A photograph taken by the Mars Reconnaissance Orbiter (MRO) in 2011 has recently been released, showing what appears to be a sizable underground cavern on the slopes of Pavonis Mons, a Martian mountain standing 46,000 feet tall, higher than Mount Everest.
The possibility of underground caves on Mars is exciting for (at least) two reasons: if there’s any evidence of past or present life on Mars, this would be a good place to look, and it’s possible that such a site could host potential human settlements. The subsurface aspect of the site would protect from the sun’s radiation, and the cave is big enough to make it worth exploring.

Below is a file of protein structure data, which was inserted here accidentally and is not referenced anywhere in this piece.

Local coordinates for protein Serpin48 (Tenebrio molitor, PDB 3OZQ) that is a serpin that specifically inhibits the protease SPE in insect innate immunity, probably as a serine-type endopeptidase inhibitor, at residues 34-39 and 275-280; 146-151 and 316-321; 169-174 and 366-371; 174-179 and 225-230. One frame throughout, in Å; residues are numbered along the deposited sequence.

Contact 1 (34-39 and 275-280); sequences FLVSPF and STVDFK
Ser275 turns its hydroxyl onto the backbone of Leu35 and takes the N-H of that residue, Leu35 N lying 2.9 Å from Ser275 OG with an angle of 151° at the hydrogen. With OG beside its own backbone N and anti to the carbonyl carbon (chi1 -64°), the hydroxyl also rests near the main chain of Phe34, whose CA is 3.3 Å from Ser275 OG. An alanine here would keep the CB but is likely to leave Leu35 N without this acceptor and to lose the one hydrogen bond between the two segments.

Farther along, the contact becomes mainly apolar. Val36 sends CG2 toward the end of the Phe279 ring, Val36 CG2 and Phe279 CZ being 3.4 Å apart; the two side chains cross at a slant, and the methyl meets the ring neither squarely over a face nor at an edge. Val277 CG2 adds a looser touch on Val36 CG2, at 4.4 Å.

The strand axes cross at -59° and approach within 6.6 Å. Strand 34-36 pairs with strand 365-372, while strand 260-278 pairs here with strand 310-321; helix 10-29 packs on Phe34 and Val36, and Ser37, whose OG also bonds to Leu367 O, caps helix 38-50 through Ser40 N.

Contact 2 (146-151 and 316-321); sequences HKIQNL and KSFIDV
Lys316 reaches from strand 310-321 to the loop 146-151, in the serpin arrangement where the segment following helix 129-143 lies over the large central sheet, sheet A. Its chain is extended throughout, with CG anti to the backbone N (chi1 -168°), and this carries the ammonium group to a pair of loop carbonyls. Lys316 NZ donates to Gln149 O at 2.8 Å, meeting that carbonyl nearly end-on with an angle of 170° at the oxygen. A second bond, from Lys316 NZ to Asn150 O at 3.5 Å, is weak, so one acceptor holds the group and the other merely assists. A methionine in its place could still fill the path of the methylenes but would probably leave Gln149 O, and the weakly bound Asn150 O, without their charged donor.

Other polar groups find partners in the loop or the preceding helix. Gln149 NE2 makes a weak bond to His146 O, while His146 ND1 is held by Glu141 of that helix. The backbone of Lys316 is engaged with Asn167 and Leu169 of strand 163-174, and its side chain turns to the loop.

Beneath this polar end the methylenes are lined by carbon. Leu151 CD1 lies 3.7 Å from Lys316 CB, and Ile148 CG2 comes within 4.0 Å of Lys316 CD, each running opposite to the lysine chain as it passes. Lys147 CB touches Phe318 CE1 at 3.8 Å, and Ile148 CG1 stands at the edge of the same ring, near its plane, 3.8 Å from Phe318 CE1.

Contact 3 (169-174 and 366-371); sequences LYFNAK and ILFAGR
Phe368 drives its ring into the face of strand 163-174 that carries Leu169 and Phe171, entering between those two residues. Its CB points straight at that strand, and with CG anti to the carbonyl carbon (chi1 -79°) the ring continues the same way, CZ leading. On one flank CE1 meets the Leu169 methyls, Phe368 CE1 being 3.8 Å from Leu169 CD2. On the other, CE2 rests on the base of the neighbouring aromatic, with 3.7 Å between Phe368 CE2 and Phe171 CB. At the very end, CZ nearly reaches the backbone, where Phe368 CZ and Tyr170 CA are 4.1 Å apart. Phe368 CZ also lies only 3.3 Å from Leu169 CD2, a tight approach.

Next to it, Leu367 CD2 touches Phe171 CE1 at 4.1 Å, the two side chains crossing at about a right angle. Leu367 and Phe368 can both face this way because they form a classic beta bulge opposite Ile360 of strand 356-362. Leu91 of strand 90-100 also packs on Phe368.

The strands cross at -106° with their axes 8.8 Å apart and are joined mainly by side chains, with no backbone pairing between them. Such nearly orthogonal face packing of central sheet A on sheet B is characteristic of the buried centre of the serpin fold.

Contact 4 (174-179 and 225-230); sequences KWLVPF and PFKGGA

A rover to Mars has been scheduled to launch in 2020. This cavern would be a prime target for exploration to evaluate the possibility of human colonization and to search for fossils of any lifeforms that may have been able to thrive beneath the surface of Mars. Either route of exploration could lead to an important discovery about life on Mars: whether it exists or once existed, or whether Mars could be suitable for life in the future.